My Anger is Justified: Why Black Women's Rage is Necessary for Change8/16/2015
by Priscilla Ward I felt like everything was okay. The ability to separate myself from history was blissful. I had the mental and physic...
by Priscilla Ward
I felt like everything was okay. The ability to separate myself from history was blissful. I had the mental and physical autonomy to brush it off and not be bothered. On a small scale I understood the pain and despair of African-Americans’ struggles in this country, but they were distant and far removed. I could study them one moment, shelve the pain, and focus on something else the next.
Five years later, this fake utopian state I found myself in during my childhood and adolescence was recalibrated after I got hit with news of Trayvon Martin’s murder in 2012. I was 21. His extrajudicial killing set the record straight for me that I didn’t have the permission to be a carefree black girl. I could no longer just go about picking and choosing what information to consume without being personally affected. There were questions I had and responses that didn’t clear my conscience or free me from my own thoughts. All of a sudden I felt lost and full of unsorted emotions.
Here I was marching and calling out, “Justice for Trayvon Martin!” It was the first time I marched for a cause I was desperate to understand. It was also the first time I felt shame in showing my true emotions, so I kept them contained within the rallies where I felt they belonged. My historical self told me I had to move on, without allowing the hurt and anger to show.
These emotions were locked up. Instead, I wore a forced smiled in order to get by, to keep my job, and to ensure those I interacted with didn’t feel threatened or alienated. This was the moment I first became aware of what was at stake as an African-American woman. It was the first time I felt like I truly didn’t have autonomy over my emotions, and yet I had to figure out how to deal with the trauma of it all.
To get by, I kept the burden of this trauma between God, myself, and when in community with other Black people. I learned to show my emotions within these congregations, because outside of them, I knew a haphazard label would parole me: Angry Black Woman, a one-dimensional minstrel show character created to strip black women of their right to fully express themselves.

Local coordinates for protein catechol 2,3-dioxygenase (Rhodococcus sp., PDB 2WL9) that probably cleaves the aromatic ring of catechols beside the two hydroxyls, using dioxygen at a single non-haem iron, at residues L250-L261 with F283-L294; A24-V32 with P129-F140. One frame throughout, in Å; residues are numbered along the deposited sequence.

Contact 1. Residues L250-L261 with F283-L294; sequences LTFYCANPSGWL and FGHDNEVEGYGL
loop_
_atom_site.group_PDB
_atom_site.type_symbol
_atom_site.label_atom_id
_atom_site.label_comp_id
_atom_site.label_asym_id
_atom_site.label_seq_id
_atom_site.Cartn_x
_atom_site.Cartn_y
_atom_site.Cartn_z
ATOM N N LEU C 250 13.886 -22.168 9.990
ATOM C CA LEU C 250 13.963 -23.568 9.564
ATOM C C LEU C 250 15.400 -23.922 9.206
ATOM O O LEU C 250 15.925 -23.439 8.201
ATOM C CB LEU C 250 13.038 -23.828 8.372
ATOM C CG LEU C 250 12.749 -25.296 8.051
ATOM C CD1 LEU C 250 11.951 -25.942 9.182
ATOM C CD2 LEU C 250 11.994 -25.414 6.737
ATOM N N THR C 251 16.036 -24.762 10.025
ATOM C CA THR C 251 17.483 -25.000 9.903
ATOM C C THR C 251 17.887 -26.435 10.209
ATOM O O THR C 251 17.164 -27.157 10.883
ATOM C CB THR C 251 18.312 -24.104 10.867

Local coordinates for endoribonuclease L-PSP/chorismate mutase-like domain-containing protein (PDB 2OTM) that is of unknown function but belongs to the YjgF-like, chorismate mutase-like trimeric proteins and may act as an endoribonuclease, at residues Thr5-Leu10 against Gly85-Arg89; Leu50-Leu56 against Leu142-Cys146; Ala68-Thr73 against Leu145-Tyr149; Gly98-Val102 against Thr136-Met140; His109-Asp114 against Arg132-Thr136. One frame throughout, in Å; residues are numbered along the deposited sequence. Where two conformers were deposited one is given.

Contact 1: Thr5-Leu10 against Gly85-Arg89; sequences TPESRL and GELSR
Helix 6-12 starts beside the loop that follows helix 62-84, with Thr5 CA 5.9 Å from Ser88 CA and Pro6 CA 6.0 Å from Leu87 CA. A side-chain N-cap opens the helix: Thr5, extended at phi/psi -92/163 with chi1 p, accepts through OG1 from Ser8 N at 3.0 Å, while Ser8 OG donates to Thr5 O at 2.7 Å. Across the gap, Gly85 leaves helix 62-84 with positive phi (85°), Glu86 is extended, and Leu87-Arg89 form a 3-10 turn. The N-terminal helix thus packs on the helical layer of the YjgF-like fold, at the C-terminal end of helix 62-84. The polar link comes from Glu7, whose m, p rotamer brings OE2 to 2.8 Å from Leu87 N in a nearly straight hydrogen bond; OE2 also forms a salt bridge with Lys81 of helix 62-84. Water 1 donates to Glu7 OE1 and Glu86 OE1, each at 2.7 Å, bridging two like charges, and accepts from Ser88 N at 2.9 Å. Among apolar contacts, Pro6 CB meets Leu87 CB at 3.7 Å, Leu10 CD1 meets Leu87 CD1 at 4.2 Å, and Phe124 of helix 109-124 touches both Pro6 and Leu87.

Throughout history we’ve seen how a black woman’s exasperation is paraded as crazy. This labeling is often connected to systems of power and who can question them. The recent death of Sandra Bland reminds us that we don’t have the right to confront white male patriarchal systems. When you are denied basic human rights as a Black woman, it seems only natural to be angry.
The Angry Black Woman has existed in many iterations throughout history, including the well-known Sapphire archetype. She’s depicted as usurping a man’s role by being loud-mouthed, rude, and full of attitude. The most significant characteristic of the Angry Black Woman is that she’s seen as a danger to white society, because she oversteps her emotional “boundaries.” This is used to justify simplifying her into an accurate representation of all African-American women’s emotional states. By creating this cartoonish stereotype, mainstream white society strips us of our agency and silences our voices.
We are prevented from reacting the way we truly feel, because doing so is seen as a serious threat. If we as black women aren’t allowed to have emotional autonomy, this disenfranchises our movements for liberation,which are largely spearheaded by black women. When we raise our voices in protest, assert our narratives, and hold it down for our brothers and sisters, we cannot just hide our emotions inside. It’s draining.
Expressing our truths means taking ownership of our narratives by supporting each other in ways that are proactive—such as having discussions that help us deconstruct the myth of the Angry Black Woman. As African-American women, we cannot ignore the ways the stigmatizing role of the ABW is portrayed throughout media as well—from The Real Housewives to Shondaland.
We can’t continue investing in the exploitation of a black woman’s emotions. We cannot afford representations that do not depict the full depth of who we are. Instead, we must hold up black women who like Bree Newsome, Marilyn Mosby, Opal Tometi, Alicia Garza, and Patrisse Cullors, who have all used their anger to incite change. We must use our anger to fuel actionable plans that push past these false narratives. We must transform our rage into progress.
Let’s recalibrate our minds to understand that our anger is justified. We no longer deserve to feel guilty. We no longer deserve for our emotions to be policed. We must free ourselves, and embrace the full force of our womanhood and our strength. If we need to cry, scream, or simply talk assertively, then we must do it. We need not offer any explanations.
I refuse to make excuses for how I feel any longer. Too much is at stake. It’s time we put our anger into words and action.
Priscilla Ward is a writer whose work has been featured on Salon.com, Health.com, AfroPunk.com, Youngist.org, as well as in Essence and Ammo magazine. She's obsessed with natural hair, bell hooks, sandwiches and really cool art shows.You can find her tweeting about running one moment and being black the next @Macaronifro.